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In 1999, sitting in the Srinagar Development Authority office with a team of planners to prepare the city’s 2000-21 master plan, I had not thought that it would stand gravely defied within its lifetime. Did the planners foresee Jhelum swelling up to breach the embankments, and water engulfing the whole city? Probably not.

Perhaps we were not so far-sighted, and driven only by the history of disasters in the city rather than their future possibilities. This is not a handicap exclusive to those of us who drew up what we thought was a forward-looking master plan for Srinagar.

Veteran planner G M Pampori was leading the team based on his experience of preparing the first master plan of the city (1971-91). At 78 years, he appeared impatient and twitchy, as the exercise had started late – almost a decade late. The last master plan had lapsed in 1991. For almost 10 years we lived without a master plan in one of the most rapidly urbanising cities, and Srinagar in all probability was not an exception. The city grew at a fast rate, water bodies shrank, unauthorised colonies came up. Residents certainly took their land, nature, vegetation and water bodies for granted.

Stand on top of Shankaracharya hill in Srinagar overlooking the city, and you can tell that the centre of Srinagar city is Dal Lake. The city shares a unique relationship with water. Water bodies have played a huge role in its expansion and development. Geological evidence proves that Kashmir was once a vast lake, and this is also part of the many narratives on Kashmir, most famously Rajatarangini by Kalhana.

Meandering Vitasta — ancient name of river Jhelum — was the genesis of Srinagar city, which served as the main artery of transportation and as the nerve centre of its social and cultural life. People’s daily life revolved around the river and the numerous water channels linked to it. Today, old-age monuments situated on its banks are clustered with buildings of the modern city.

Dal, Nagin, Anchar lakes, river Jhelum, wetlands like Khushalsar, Hokarsar and many other water bodies make the city a picturesque sight, besides continuing to provide it vital means of sustenance. They have borne silent witness to ruthless modernisation, villages turning into towns, towns turning into cities. Modern concrete structures squeezed out natural bodies, and master plans were repeatedly violated.

The city grew oblivious to its surroundings and expanded without showing any mercy to its water bodies and natural habitat. Encroachment on Dal Lake reduced its size to 15% of the original, shrinking it from 75 sq km to around 12 sq km.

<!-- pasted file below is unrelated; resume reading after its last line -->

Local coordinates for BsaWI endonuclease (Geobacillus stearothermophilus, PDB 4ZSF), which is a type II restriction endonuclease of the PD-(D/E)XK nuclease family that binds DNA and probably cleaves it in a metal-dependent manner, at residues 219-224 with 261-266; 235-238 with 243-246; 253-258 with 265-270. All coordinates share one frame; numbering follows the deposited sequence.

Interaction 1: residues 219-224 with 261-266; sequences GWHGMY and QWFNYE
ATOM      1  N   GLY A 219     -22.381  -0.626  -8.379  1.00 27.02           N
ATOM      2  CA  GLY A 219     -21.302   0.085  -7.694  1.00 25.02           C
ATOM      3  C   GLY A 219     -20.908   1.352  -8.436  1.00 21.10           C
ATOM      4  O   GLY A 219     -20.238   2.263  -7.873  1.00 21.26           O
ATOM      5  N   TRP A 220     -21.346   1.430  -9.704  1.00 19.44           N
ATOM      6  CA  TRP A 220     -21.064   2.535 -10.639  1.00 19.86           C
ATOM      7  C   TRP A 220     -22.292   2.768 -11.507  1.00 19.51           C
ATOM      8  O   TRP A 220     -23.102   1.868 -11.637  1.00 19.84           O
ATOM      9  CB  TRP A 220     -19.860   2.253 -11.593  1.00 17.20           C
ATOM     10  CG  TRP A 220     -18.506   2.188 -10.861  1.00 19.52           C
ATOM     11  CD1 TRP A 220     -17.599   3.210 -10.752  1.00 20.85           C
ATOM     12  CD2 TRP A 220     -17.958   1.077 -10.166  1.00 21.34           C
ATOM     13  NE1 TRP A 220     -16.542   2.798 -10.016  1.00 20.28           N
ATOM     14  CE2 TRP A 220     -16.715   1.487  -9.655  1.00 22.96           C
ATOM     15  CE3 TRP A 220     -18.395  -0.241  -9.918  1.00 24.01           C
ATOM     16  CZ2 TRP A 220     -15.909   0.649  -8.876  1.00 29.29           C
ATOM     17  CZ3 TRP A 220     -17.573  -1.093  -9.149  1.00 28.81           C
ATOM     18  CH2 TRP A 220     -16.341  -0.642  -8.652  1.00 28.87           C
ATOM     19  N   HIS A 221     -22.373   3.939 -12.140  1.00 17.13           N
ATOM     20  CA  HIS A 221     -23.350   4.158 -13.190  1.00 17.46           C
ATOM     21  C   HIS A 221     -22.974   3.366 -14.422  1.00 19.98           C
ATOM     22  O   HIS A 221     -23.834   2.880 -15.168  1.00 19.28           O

The natural hydrology of this region connects its water bodies through small channels, to provide natural flow and even outflow of water within them. Rapid urbanisation and growth have cut off these connections between the water bodies and increased pollution in them. This has led to choking of several lakes — including Dal Lake — which earlier formed a natural flood lung of Jhelum, and took in reverse flows when it flooded. A flood spill channel was also constructed in the early 20th century to take the strain of water in Jhelum when it passed through the city, but it hardly worked.

The early 20th century also witnessed the beginning of a continuous, ongoing process of migration from the inner, older core to city suburbs. New residential colonies came up and Srinagar got its first motorable roads, leading to a decline of its traditional system of canal transportation. As a result, in the 1970s the famous Nallah Mar Canal (built in the 15th century) was filled in and a road-widening scheme was launched along its bank, cutting through much of the historical fibre of the city. This scheme also spelled ecological doom for the Brarinambal and Khushalsar water lagoons.

In the 15th century, when Sultan Zain ul Abidin (commonly known as Bud Shah) was building the Nallah Mar Canal as a main artery of communication between the old city in Srinagar and the villages near Dal Lake, was he ahead of his time in understanding and sensitively promoting the natural linkages of water bodies?


1. Raised banks of a river are called: 

(a) bunds 

(b) dams 

(c) embankments 

(d) banks 

2. The word related to the ‘earth’ in the passage means: 

(a) earthly 

(b) worldly 

(c) geological 

(d) geology 

3. Synonym for the word ‘hub’ in the passage is: 

(a) artery 

(b) centre 

(c) main 

(d) central 

4. Choose the most appropriate word for ‘natural water bodies and water’ in the passage is: 

(a) water 

(b) hydrology 

(c) precipitation 

(d) none of these

1 Answer

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answered by (77.2k points)
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Best answer

1. (c) embankments 

2. (c) geological 

3. (a) artery 

4. (b) hydrolog

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